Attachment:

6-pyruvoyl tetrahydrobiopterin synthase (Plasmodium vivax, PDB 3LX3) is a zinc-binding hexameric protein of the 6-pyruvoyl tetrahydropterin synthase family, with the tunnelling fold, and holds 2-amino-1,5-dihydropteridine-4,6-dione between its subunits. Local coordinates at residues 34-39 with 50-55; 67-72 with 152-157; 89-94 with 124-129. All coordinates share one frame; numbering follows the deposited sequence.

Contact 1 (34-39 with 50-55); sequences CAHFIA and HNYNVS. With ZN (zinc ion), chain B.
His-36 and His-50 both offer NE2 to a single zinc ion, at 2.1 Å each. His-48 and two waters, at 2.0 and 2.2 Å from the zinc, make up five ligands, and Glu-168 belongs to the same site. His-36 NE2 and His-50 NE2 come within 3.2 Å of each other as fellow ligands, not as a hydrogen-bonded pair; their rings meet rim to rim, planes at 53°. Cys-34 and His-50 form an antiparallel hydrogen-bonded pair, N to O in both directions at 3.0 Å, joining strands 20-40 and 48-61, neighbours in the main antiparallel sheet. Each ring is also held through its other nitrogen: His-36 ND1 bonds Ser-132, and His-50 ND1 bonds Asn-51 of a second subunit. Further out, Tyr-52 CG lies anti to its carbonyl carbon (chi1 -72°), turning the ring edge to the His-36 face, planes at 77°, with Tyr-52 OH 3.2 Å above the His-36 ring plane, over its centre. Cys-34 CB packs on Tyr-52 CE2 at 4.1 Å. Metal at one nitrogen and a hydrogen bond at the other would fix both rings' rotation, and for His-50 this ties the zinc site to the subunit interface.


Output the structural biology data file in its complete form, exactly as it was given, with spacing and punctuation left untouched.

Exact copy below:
6-pyruvoyl tetrahydrobiopterin synthase (Plasmodium vivax, PDB 3LX3) is a zinc-binding hexameric protein of the 6-pyruvoyl tetrahydropterin synthase family, with the tunnelling fold, and holds 2-amino-1,5-dihydropteridine-4,6-dione between its subunits. Local coordinates at residues 34-39 with 50-55; 67-72 with 152-157; 89-94 with 124-129. All coordinates share one frame; numbering follows the deposited sequence.

Contact 1 (34-39 with 50-55); sequences CAHFIA and HNYNVS. With ZN (zinc ion), chain B.
His-36 and His-50 both offer NE2 to a single zinc ion, at 2.1 Å each. His-48 and two waters, at 2.0 and 2.2 Å from the zinc, make up five ligands, and Glu-168 belongs to the same site. His-36 NE2 and His-50 NE2 come within 3.2 Å of each other as fellow ligands, not as a hydrogen-bonded pair; their rings meet rim to rim, planes at 53°. Cys-34 and His-50 form an antiparallel hydrogen-bonded pair, N to O in both directions at 3.0 Å, joining strands 20-40 and 48-61, neighbours in the main antiparallel sheet. Each ring is also held through its other nitrogen: His-36 ND1 bonds Ser-132, and His-50 ND1 bonds Asn-51 of a second subunit. Further out, Tyr-52 CG lies anti to its carbonyl carbon (chi1 -72°), turning the ring edge to the His-36 face, planes at 77°, with Tyr-52 OH 3.2 Å above the His-36 ring plane, over its centre. Cys-34 CB packs on Tyr-52 CE2 at 4.1 Å. Metal at one nitrogen and a hydrogen bond at the other would fix both rings' rotation, and for His-50 this ties the zinc site to the subunit interface.